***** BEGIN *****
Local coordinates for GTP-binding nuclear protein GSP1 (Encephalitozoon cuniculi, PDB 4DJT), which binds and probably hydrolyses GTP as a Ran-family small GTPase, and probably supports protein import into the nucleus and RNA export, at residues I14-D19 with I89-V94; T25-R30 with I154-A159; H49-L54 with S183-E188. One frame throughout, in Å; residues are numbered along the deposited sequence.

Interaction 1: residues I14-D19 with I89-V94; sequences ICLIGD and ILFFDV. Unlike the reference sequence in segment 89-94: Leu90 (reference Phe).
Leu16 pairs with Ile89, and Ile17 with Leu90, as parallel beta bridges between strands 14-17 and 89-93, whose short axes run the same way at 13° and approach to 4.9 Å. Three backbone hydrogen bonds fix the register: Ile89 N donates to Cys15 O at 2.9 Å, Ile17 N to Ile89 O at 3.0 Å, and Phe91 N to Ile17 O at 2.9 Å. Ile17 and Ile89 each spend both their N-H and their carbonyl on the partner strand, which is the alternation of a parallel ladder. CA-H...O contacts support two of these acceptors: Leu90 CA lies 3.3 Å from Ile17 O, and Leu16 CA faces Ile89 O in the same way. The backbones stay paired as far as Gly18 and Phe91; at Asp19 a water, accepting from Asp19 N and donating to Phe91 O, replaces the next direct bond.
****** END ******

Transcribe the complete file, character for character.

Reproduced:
Local coordinates for GTP-binding nuclear protein GSP1 (Encephalitozoon cuniculi, PDB 4DJT), which binds and probably hydrolyses GTP as a Ran-family small GTPase, and probably supports protein import into the nucleus and RNA export, at residues I14-D19 with I89-V94; T25-R30 with I154-A159; H49-L54 with S183-E188. One frame throughout, in Å; residues are numbered along the deposited sequence.

Interaction 1: residues I14-D19 with I89-V94; sequences ICLIGD and ILFFDV. Unlike the reference sequence in segment 89-94: Leu90 (reference Phe).
Leu16 pairs with Ile89, and Ile17 with Leu90, as parallel beta bridges between strands 14-17 and 89-93, whose short axes run the same way at 13° and approach to 4.9 Å. Three backbone hydrogen bonds fix the register: Ile89 N donates to Cys15 O at 2.9 Å, Ile17 N to Ile89 O at 3.0 Å, and Phe91 N to Ile17 O at 2.9 Å. Ile17 and Ile89 each spend both their N-H and their carbonyl on the partner strand, which is the alternation of a parallel ladder. CA-H...O contacts support two of these acceptors: Leu90 CA lies 3.3 Å from Ile17 O, and Leu16 CA faces Ile89 O in the same way. The backbones stay paired as far as Gly18 and Phe91; at Asp19 a water, accepting from Asp19 N and donating to Phe91 O, replaces the next direct bond.